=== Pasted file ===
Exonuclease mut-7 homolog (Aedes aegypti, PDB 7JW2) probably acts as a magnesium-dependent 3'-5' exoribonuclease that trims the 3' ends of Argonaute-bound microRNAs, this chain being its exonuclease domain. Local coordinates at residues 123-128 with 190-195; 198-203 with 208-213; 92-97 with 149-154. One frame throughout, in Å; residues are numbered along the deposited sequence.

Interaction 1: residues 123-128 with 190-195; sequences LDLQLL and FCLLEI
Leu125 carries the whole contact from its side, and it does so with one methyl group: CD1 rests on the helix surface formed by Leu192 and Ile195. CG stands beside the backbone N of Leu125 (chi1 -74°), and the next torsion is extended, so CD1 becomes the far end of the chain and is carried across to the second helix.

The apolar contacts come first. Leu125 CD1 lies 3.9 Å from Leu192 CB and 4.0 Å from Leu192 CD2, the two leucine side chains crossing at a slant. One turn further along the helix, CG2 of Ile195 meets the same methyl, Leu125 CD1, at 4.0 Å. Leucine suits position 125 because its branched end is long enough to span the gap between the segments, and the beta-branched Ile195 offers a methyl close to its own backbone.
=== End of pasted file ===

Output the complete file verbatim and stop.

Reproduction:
Exonuclease mut-7 homolog (Aedes aegypti, PDB 7JW2) probably acts as a magnesium-dependent 3'-5' exoribonuclease that trims the 3' ends of Argonaute-bound microRNAs, this chain being its exonuclease domain. Local coordinates at residues 123-128 with 190-195; 198-203 with 208-213; 92-97 with 149-154. One frame throughout, in Å; residues are numbered along the deposited sequence.

Interaction 1: residues 123-128 with 190-195; sequences LDLQLL and FCLLEI
Leu125 carries the whole contact from its side, and it does so with one methyl group: CD1 rests on the helix surface formed by Leu192 and Ile195. CG stands beside the backbone N of Leu125 (chi1 -74°), and the next torsion is extended, so CD1 becomes the far end of the chain and is carried across to the second helix.

The apolar contacts come first. Leu125 CD1 lies 3.9 Å from Leu192 CB and 4.0 Å from Leu192 CD2, the two leucine side chains crossing at a slant. One turn further along the helix, CG2 of Ile195 meets the same methyl, Leu125 CD1, at 4.0 Å. Leucine suits position 125 because its branched end is long enough to span the gap between the segments, and the beta-branched Ile195 offers a methyl close to its own backbone.